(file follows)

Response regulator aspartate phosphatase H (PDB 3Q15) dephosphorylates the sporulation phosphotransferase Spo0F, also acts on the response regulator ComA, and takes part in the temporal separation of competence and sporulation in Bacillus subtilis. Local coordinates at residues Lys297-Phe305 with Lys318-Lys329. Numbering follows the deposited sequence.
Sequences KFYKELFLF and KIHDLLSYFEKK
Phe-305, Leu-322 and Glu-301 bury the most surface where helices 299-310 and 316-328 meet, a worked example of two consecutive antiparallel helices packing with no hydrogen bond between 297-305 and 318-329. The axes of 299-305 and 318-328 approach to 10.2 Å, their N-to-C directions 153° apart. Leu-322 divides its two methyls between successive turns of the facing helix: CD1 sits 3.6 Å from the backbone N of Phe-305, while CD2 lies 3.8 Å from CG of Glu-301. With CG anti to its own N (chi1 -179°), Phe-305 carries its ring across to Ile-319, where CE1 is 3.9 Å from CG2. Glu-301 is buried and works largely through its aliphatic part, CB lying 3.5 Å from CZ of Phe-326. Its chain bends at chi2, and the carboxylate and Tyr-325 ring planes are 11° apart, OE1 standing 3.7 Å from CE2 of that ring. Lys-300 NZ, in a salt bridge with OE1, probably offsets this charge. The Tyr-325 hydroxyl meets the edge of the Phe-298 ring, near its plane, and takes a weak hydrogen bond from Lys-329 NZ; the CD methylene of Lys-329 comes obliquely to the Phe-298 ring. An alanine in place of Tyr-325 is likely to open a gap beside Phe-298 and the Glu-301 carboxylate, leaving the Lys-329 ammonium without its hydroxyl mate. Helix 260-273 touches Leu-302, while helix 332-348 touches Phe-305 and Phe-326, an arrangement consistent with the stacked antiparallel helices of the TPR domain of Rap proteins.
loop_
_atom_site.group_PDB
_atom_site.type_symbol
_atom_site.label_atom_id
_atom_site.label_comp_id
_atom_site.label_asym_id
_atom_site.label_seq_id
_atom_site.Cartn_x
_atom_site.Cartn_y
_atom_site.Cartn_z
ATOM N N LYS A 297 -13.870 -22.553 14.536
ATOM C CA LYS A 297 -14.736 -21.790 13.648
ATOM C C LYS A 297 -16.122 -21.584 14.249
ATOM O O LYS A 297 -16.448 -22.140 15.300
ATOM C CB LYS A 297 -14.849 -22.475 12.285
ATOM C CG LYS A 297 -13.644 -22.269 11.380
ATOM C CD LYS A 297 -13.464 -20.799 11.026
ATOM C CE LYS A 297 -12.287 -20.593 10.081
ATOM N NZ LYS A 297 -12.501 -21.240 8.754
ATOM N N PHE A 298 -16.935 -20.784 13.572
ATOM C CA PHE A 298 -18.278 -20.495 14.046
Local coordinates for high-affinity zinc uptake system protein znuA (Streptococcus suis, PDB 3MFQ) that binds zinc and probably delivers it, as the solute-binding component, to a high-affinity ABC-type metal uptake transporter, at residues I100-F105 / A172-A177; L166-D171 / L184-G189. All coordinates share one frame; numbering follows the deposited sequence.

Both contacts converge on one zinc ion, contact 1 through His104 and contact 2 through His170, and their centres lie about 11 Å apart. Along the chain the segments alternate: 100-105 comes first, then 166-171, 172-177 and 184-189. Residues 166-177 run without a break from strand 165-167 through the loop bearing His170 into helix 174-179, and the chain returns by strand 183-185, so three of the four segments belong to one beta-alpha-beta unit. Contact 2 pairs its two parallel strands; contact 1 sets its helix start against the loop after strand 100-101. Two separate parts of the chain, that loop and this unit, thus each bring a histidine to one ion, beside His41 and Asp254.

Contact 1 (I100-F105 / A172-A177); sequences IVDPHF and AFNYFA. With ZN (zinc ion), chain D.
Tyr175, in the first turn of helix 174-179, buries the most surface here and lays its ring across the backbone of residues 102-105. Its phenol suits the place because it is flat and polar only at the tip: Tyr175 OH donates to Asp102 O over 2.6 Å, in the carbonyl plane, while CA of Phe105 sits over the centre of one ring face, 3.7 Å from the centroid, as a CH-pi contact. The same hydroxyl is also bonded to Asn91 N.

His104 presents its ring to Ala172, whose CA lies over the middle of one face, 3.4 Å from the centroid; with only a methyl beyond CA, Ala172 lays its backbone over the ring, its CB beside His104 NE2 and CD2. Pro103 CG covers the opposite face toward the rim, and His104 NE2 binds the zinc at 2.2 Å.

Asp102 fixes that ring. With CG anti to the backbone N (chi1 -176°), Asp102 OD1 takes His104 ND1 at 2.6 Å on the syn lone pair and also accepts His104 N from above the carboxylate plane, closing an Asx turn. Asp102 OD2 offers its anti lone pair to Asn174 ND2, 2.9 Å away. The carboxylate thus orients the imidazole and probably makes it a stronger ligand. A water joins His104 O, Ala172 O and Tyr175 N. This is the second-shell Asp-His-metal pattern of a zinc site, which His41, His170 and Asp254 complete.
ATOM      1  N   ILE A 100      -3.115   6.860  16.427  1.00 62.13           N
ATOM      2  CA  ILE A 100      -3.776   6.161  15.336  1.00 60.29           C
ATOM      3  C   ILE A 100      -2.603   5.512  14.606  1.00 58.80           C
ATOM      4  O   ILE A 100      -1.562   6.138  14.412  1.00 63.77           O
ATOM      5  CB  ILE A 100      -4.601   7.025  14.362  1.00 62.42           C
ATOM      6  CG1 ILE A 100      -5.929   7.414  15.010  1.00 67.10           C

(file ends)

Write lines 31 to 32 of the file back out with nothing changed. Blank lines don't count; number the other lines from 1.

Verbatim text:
ATOM      1  N   ILE A 100      -3.115   6.860  16.427  1.00 62.13           N
ATOM      2  CA  ILE A 100      -3.776   6.161  15.336  1.00 60.29           C